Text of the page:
State government has to suffer for its inaction: Supreme CourtBy Parmod Kumar, IANS
Tuesday, October 12, 2010
NEW DELHI - The Supreme Court has held that a state government will have to account for its inactions and cannot make people suffer for it, ruling in a Bihar land owner’s case that was re-opened in Patna High Court simply because an earlier verdict had not been published in government records.
“If the state government did not follow its duty, it has to suffer and the appellant cannot be made to suffer on account of the inaction shown by the state government either deliberately or otherwise,” said an apex court bench of Justice V.S. Sirpurkar and Justice Cyriac Joseph in their judgment on Friday.
Setting aside a high court verdict of a single judge and a division bench, Sirpurkar said: “We do not approve of such an approach as it would be patently unjust to give premium to the state government on its inaction.”
The case related to how much of Bihar resident Bhagwati Singh’s land could be covered under the state land ceiling law.
On Sep 9, 1970, when Bhagwati Singh’s land was covered under ceiling laws, he had a son, Pitambar Singh, who in turn had two sons Rabinder Kumar Singh and Jitender Kumar Singh.
They were what is called a Mitakshara joint family with total land holding of 33.95 acres. Under the land ceiling laws, they were entitled to 18 acres of land and had about 15.95 acres of surplus land.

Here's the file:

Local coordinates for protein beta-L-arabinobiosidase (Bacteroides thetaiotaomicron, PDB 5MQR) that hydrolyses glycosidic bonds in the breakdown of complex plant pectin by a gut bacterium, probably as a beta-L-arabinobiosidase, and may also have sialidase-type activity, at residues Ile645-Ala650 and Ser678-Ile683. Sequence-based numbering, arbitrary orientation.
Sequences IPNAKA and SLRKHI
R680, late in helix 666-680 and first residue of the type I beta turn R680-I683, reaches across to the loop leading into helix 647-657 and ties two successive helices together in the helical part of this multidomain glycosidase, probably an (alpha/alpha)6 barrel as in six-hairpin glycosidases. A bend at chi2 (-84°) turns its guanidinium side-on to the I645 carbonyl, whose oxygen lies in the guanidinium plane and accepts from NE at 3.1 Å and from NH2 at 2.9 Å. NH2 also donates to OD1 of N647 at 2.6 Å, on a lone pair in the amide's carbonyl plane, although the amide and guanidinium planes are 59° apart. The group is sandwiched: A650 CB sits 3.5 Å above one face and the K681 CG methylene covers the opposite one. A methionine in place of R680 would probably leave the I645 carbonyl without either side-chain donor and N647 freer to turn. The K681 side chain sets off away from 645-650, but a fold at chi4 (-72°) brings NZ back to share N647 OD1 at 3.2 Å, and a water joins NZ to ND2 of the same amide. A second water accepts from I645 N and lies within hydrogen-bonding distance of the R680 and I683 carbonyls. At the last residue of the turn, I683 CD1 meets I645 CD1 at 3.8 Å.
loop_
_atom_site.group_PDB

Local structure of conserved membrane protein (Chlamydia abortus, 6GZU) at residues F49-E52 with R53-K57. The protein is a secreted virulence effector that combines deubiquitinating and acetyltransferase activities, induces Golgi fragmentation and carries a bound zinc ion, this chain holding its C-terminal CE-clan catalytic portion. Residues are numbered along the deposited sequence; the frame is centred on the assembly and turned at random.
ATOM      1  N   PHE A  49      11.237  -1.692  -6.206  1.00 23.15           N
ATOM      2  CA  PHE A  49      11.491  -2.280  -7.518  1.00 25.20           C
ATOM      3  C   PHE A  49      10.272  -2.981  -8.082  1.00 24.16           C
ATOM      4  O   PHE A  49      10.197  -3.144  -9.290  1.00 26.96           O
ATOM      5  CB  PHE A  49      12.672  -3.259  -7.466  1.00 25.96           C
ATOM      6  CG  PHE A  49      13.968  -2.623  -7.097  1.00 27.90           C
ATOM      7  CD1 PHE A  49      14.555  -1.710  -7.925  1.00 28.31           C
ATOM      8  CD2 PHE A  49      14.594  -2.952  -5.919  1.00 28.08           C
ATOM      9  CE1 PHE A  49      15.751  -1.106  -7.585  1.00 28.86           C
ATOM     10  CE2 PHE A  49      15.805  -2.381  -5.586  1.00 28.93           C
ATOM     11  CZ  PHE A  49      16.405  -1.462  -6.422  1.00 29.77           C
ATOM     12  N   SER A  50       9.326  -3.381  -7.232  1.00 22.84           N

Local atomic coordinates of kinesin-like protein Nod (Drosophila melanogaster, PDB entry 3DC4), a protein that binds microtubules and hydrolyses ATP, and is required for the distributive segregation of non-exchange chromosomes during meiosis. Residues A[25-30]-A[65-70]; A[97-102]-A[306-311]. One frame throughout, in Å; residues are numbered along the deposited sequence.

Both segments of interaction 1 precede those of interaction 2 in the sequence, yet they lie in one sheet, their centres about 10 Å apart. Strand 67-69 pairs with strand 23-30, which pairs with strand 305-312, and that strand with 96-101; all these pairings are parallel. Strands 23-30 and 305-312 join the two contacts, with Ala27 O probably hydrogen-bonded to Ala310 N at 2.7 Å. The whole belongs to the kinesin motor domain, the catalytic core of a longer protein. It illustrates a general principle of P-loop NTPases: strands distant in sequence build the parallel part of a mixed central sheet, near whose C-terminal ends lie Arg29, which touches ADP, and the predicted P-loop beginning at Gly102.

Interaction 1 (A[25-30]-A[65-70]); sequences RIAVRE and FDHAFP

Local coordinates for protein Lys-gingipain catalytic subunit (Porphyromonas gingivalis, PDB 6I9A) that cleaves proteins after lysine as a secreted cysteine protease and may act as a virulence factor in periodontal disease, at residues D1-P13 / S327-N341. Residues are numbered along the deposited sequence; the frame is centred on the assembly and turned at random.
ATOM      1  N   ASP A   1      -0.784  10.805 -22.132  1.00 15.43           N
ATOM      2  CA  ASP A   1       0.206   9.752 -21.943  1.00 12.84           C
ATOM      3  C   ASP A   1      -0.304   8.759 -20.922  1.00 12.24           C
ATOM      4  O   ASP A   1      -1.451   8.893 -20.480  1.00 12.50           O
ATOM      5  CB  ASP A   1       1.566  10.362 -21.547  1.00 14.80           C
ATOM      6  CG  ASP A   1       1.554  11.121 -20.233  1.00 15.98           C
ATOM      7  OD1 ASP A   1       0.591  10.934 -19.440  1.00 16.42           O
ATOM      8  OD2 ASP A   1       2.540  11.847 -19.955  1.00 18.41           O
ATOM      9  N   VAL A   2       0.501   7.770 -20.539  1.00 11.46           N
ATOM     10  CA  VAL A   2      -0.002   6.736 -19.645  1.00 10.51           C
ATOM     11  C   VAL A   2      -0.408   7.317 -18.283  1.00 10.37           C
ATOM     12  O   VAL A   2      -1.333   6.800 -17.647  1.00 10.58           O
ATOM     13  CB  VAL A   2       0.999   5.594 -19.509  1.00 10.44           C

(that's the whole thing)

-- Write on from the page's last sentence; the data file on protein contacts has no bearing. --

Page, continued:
It was contended by Pitambar Singh that in 1970, they had no surplus land as at that point of time his son Rabinder Singh was a major and not part of his family. He said Rabinder Singh being a major had a distinct identity and was entitled to his share.
In the course of prolonged litigation, the question of Rabinder Singh’s age as on Sep 9, 1970 was referred to an appellate authority, which held that on the said date he was a major and thus entitled to his share of land.
This order was not challenged by the state government and in due course attained finality. However, the finding was not published by the state government.
The Patna High Court, while recognising the finding of the appellate authority that Rabinder Singh was a major and entitled to his share of land, re-opened the entire issue saying under the amended provision of the Bihar land reform statute, the state government could do so.
It was this finding of the Patna High Court by the single judge and the division bench that the Supreme Court set aside.
The apex court held it was incumbent upon the state government to publish the appellate authority’s order and it could not make others suffer for its inaction.